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Big brother gets bigger: Police acquire face recognition capabilities

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[dropcap]T[/dropcap]he days of criminal elements walking freely in Nairobi and Mombasa are now over after the National Police Service upgraded its integrated command and control system covering the two cities to incorporate facial recognition capability.

According to Inspector General of Police Joseph Boinnet, the technology will help in fast and accurate identification of suspects. It was installed at the Jogoo House-based command, control and communication (C3) centre by Japanese IT giant, NEC Corp. It was handed to the police on Tuesday.

It means officers manning the C3 centre will now be able to pick out in real time suspects on security watch lists walking the streets as the system will sent alerts after comparing their facial features with those in the data base. Such a data base can created using images and biometric obtained from other official data bases such as those of the National Registration Bureau and the Independent Electoral and Boundaries Commission. Some security agencies and private actors such as banks are also known to mine social media sites such as Facebook to update their records with latest images.

Hitherto, police have been relying on footage picked by 1,800 CCTV cameras installed by Safaricom at a cost of Ksh 15 billion under the Integrated Public Safety Communication and Surveillance System to fight crime but could not determine one’s criminal history by merely looking at them.

The cameras have face and motor vehicle number plate recognition capabilities, officers manning the C3 centre relied on images relayed from the field, incident reports from members of the public, intelligence and coordination with officers on the ground. Footage captured by the cameras can also be retrieved to resolve incidents that are reported late.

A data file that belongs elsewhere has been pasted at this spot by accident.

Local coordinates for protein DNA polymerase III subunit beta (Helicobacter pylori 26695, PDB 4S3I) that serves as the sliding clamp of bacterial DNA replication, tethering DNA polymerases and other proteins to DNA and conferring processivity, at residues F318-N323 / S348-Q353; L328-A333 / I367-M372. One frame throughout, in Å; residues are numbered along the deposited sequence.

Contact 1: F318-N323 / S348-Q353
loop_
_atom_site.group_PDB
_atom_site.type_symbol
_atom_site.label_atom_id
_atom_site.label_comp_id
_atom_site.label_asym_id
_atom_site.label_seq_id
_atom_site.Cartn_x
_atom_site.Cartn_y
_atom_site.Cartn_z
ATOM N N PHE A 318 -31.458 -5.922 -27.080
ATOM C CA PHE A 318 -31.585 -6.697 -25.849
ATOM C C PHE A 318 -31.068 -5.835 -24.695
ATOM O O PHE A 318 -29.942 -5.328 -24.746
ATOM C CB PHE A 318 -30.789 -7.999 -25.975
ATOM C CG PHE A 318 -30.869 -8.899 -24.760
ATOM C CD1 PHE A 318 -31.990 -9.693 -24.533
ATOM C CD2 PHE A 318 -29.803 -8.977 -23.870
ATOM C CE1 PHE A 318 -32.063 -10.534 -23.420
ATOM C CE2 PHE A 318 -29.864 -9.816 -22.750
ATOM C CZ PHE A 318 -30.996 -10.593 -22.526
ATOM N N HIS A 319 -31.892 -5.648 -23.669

How the new National Police Service face recognition system works. Photo credit: Courtesy/@JBoinnet.

With real time face recognition capabilities, their reach is set to extend beyond tackling real time incidents to arresting those previously linked to criminal activities such as terrorism.

The effectiveness of the system has also been previously questions as it did not help resolve the murder of IEBC ICT manager Chris Msando. Though his movements were partly captured, his vehicle disappeared from the radar with police later saying the cameras went off. It also emerged that the police-owned CCTV cameras only cover strategic locations and are also affected by darkness as they can only deliver black and white images.

Whether the new capabilities with enhance efficiency in police operations remains to be seen. Critics have previously said that the fight against crime can only succeed if the government sorts out the basics and invest in police reforms, attitude and behaviour change, police communication, police coordination and response to crime, anti-corruption measures, forensics, and effective prosecution of cases.


Kenya Police Service and Administration Police Service to, among others, boost coordination with the Officer Commanding Police Station (OCS) getting an enhanced mandate.

But the upgrade of the system comes despite previous concerns over its effect on constitutional guarantees to privacy. The Data Protection Bill is yet to be tabled in Parliament.



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BT Reporter
BT Reporterhttp://www.businesstoday.co.ke
editor [at] businesstoday.co.ke
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